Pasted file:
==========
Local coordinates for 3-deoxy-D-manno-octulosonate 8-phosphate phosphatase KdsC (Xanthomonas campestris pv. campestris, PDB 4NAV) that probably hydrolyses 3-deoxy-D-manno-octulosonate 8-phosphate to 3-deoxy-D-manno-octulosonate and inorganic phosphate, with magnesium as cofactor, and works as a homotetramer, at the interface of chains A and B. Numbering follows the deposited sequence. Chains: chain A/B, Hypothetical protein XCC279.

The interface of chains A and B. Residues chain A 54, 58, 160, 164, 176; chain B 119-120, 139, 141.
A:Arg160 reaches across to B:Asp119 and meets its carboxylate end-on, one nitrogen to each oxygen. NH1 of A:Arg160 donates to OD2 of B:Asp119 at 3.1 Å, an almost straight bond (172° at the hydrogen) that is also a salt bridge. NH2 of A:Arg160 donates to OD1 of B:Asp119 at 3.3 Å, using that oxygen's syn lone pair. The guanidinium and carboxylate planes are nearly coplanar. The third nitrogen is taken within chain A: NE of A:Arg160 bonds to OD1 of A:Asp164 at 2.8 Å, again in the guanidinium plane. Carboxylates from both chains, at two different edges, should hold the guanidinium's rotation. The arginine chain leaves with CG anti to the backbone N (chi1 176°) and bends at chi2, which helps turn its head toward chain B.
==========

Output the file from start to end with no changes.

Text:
Local coordinates for 3-deoxy-D-manno-octulosonate 8-phosphate phosphatase KdsC (Xanthomonas campestris pv. campestris, PDB 4NAV) that probably hydrolyses 3-deoxy-D-manno-octulosonate 8-phosphate to 3-deoxy-D-manno-octulosonate and inorganic phosphate, with magnesium as cofactor, and works as a homotetramer, at the interface of chains A and B. Numbering follows the deposited sequence. Chains: chain A/B, Hypothetical protein XCC279.

The interface of chains A and B. Residues chain A 54, 58, 160, 164, 176; chain B 119-120, 139, 141.
A:Arg160 reaches across to B:Asp119 and meets its carboxylate end-on, one nitrogen to each oxygen. NH1 of A:Arg160 donates to OD2 of B:Asp119 at 3.1 Å, an almost straight bond (172° at the hydrogen) that is also a salt bridge. NH2 of A:Arg160 donates to OD1 of B:Asp119 at 3.3 Å, using that oxygen's syn lone pair. The guanidinium and carboxylate planes are nearly coplanar. The third nitrogen is taken within chain A: NE of A:Arg160 bonds to OD1 of A:Asp164 at 2.8 Å, again in the guanidinium plane. Carboxylates from both chains, at two different edges, should hold the guanidinium's rotation. The arginine chain leaves with CG anti to the backbone N (chi1 176°) and bends at chi2, which helps turn its head toward chain B.